Love is expensive?

I was reading a post on Facebook by Sharon Astyk (here is her quiet-for-now blog) who used a personal example of a crisis in her life to explain that we really don’t understand our fellow countrymen right now, and we are only just now realizing we have been completely miscommunicating for a long time.  That we need to sit down and really listen to discover how our neighbors see the world because it might be radically different than we do.  In the comments (I know, never read the comments, but her Facebook friends are generally very respectful), someone remarked, “We all desperately want to be “read” by others, and (at least for me) it’s so hard to get past innate self-centeredness and lack of communication skills. And yeah, a neighbor could be all the things we fear. Love is stronger than fear, but is expensive. But why else are we here? We’re all so needy and broken.”  Love is expensive.  Is it?

The cost of love

I want to explore this concept, about love being expensive. I ran a Google search for the cost of love, and I discovered there is a movie by that name, as well as a Linda Ronstadt song.  Most of the other search results were about the financial costs of dating and weddings.  It wasn’t until the fifth page of results, that I found anything remotely helpful in my research.  So here are the costs I can come up with.

It costs us selfishness.  We can’t make all of our decisions based entirely on ourselves, we have to take into account the people that we love.

It can cost us pride.  Sometimes we have to swallow our pride and admit when we are wrong.  Unless we are narcissistic, we will do that for those we love.

It can cost us dignity.  There may be times when someone we love needs us to roll up our sleeves and get dirty, so to speak.

It can cost us opportunities.  We may be offered an opportunity that we want, but that comes at the cost of hurting someone we love.  That is a real cost that cannot be overlooked.

I think the biggest cost, though, is vulnerability.  When we love someone, we let ourselves be vulnerable.  We show our imperfections and weaknesses.  In love, we trust that those weaknesses won’t be exploited.

The cost of fear

Those sound like potentially harsh costs for love.  Maybe love is expensive.  But before we make our final decision, let’s look at the cost of fear.  Everything has a cost, after all.

It can cost us opportunities.  Yes, just like love, fear can cost opportunities.  Not building relationships means that people won’t think to offer you opportunities as they arise.  Fear also costs us opportunities when we are pessimistic about the returns on our investments of time and energy.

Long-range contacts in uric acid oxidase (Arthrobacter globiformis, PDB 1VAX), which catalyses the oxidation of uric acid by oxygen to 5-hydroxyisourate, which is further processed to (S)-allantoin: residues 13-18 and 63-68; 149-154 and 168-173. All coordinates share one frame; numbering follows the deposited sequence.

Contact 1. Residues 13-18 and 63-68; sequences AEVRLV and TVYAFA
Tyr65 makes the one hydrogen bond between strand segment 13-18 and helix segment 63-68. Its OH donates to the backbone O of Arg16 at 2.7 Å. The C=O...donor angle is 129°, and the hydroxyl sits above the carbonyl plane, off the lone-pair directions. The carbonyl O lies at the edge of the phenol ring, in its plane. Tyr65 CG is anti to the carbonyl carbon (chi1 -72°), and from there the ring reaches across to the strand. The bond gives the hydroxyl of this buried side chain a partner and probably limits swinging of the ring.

It can cost us our health.  Fear is a very stressful state in which to live, and there is an abundance of evidence that stress breaks down our immune system, leaving us vulnerable to disease.

It can cost us companionship.  If we close ourselves off to love, we will have no one with whom to celebrate our joys or share our pains.  Difficult times in our lives become entirely ours to bear.

It can cost us resources.  We can invest a large number of resources into protecting ourselves from something that may or may not exist.  Fear is very skilled at hijacking the imagination to make mountains out of molehills.

It can cost us wisdom.  Fear prevents us from seeing other points of view, which can affect the decisions we make.  If knowledge is the accumulation of information, and wisdom is the application of that knowledge, then fear robs us of the knowledge we need to make wise decisions.

It can cost us freedom.  When we are afraid, we put up limits to keep the object of our fears at bay.  But really, all we are doing is denying ourselves full freedom to do as we please.  Building a fence to keep the world out is the exact same thing as building a prison for yourself.

Final tally

Fear is a greedy jerk who will hold you hostage.  Only love can afford to pay the ransom.  Sure,   maybe love is expensive, but not nearly so much as fear.  So let us reach out in love to our neighbors and strangers and seek to understand each other.  Let us hear their fears.  In their love for us, they will allow us to speak our fears in turn.  Accept that their fears are as real to them as yours are to you.  Only by overcoming our fear with the less expensive currency of love can we build the relationships we need to heal ourselves and each other.

Your turn

Do you feel like you are held hostage by fear?  How do you reach out in love to your neighbors?


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